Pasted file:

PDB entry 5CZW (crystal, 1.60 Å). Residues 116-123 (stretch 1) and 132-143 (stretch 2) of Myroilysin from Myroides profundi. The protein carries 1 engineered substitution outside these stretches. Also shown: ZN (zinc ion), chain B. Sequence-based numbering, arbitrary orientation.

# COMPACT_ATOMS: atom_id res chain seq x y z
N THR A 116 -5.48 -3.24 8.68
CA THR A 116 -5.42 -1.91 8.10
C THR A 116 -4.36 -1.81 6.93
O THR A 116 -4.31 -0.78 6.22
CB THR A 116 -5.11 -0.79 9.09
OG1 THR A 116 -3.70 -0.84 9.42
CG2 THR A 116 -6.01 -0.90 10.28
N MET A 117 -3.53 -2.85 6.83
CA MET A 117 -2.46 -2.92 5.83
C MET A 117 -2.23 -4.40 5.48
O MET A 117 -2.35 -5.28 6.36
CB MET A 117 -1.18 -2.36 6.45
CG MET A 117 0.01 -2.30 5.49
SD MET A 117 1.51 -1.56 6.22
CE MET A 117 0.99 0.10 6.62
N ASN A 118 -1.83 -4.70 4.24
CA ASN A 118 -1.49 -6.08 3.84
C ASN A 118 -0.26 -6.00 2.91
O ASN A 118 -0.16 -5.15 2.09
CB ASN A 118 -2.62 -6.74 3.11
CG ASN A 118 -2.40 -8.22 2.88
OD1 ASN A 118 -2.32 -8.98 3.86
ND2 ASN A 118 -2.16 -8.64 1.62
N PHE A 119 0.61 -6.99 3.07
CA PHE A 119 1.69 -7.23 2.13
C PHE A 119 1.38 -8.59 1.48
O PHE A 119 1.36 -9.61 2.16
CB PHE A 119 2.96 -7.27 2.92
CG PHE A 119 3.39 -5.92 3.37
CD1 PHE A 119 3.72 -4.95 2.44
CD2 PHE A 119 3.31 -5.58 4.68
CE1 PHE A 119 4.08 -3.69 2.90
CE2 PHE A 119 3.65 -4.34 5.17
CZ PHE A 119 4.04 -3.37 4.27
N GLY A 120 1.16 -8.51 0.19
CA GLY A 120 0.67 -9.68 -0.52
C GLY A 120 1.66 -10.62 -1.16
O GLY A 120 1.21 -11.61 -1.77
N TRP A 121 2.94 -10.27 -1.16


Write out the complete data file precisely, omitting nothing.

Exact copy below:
PDB entry 5CZW (crystal, 1.60 Å). Residues 116-123 (stretch 1) and 132-143 (stretch 2) of Myroilysin from Myroides profundi. The protein carries 1 engineered substitution outside these stretches. Also shown: ZN (zinc ion), chain B. Sequence-based numbering, arbitrary orientation.

# COMPACT_ATOMS: atom_id res chain seq x y z
N THR A 116 -5.48 -3.24 8.68
CA THR A 116 -5.42 -1.91 8.10
C THR A 116 -4.36 -1.81 6.93
O THR A 116 -4.31 -0.78 6.22
CB THR A 116 -5.11 -0.79 9.09
OG1 THR A 116 -3.70 -0.84 9.42
CG2 THR A 116 -6.01 -0.90 10.28
N MET A 117 -3.53 -2.85 6.83
CA MET A 117 -2.46 -2.92 5.83
C MET A 117 -2.23 -4.40 5.48
O MET A 117 -2.35 -5.28 6.36
CB MET A 117 -1.18 -2.36 6.45
CG MET A 117 0.01 -2.30 5.49
SD MET A 117 1.51 -1.56 6.22
CE MET A 117 0.99 0.10 6.62
N ASN A 118 -1.83 -4.70 4.24
CA ASN A 118 -1.49 -6.08 3.84
C ASN A 118 -0.26 -6.00 2.91
O ASN A 118 -0.16 -5.15 2.09
CB ASN A 118 -2.62 -6.74 3.11
CG ASN A 118 -2.40 -8.22 2.88
OD1 ASN A 118 -2.32 -8.98 3.86
ND2 ASN A 118 -2.16 -8.64 1.62
N PHE A 119 0.61 -6.99 3.07
CA PHE A 119 1.69 -7.23 2.13
C PHE A 119 1.38 -8.59 1.48
O PHE A 119 1.36 -9.61 2.16
CB PHE A 119 2.96 -7.27 2.92
CG PHE A 119 3.39 -5.92 3.37
CD1 PHE A 119 3.72 -4.95 2.44
CD2 PHE A 119 3.31 -5.58 4.68
CE1 PHE A 119 4.08 -3.69 2.90
CE2 PHE A 119 3.65 -4.34 5.17
CZ PHE A 119 4.04 -3.37 4.27
N GLY A 120 1.16 -8.51 0.19
CA GLY A 120 0.67 -9.68 -0.52
C GLY A 120 1.66 -10.62 -1.16
O GLY A 120 1.21 -11.61 -1.77
N TRP A 121 2.94 -10.27 -1.16